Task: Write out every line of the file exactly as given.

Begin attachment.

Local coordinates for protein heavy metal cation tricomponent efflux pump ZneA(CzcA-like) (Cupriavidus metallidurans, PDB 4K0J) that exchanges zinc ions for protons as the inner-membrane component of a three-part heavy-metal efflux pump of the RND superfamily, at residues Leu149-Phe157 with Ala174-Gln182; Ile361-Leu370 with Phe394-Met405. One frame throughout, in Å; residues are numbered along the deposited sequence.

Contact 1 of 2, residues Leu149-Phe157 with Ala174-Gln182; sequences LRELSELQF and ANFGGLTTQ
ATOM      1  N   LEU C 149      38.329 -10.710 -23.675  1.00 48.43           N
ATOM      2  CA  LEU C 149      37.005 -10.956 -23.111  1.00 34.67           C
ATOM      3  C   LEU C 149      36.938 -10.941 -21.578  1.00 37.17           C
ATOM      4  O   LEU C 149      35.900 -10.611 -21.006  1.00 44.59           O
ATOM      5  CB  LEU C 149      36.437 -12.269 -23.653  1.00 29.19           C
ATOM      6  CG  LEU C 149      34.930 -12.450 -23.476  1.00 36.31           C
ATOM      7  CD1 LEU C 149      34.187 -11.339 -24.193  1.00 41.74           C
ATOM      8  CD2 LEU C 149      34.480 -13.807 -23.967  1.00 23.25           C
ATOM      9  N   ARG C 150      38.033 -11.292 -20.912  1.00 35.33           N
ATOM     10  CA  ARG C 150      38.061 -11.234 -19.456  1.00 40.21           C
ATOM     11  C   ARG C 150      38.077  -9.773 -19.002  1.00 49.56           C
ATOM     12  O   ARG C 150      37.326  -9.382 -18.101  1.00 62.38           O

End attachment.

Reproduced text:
Local coordinates for protein heavy metal cation tricomponent efflux pump ZneA(CzcA-like) (Cupriavidus metallidurans, PDB 4K0J) that exchanges zinc ions for protons as the inner-membrane component of a three-part heavy-metal efflux pump of the RND superfamily, at residues Leu149-Phe157 with Ala174-Gln182; Ile361-Leu370 with Phe394-Met405. One frame throughout, in Å; residues are numbered along the deposited sequence.

Contact 1 of 2, residues Leu149-Phe157 with Ala174-Gln182; sequences LRELSELQF and ANFGGLTTQ
ATOM      1  N   LEU C 149      38.329 -10.710 -23.675  1.00 48.43           N
ATOM      2  CA  LEU C 149      37.005 -10.956 -23.111  1.00 34.67           C
ATOM      3  C   LEU C 149      36.938 -10.941 -21.578  1.00 37.17           C
ATOM      4  O   LEU C 149      35.900 -10.611 -21.006  1.00 44.59           O
ATOM      5  CB  LEU C 149      36.437 -12.269 -23.653  1.00 29.19           C
ATOM      6  CG  LEU C 149      34.930 -12.450 -23.476  1.00 36.31           C
ATOM      7  CD1 LEU C 149      34.187 -11.339 -24.193  1.00 41.74           C
ATOM      8  CD2 LEU C 149      34.480 -13.807 -23.967  1.00 23.25           C
ATOM      9  N   ARG C 150      38.033 -11.292 -20.912  1.00 35.33           N
ATOM     10  CA  ARG C 150      38.061 -11.234 -19.456  1.00 40.21           C
ATOM     11  C   ARG C 150      38.077  -9.773 -19.002  1.00 49.56           C
ATOM     12  O   ARG C 150      37.326  -9.382 -18.101  1.00 62.38           O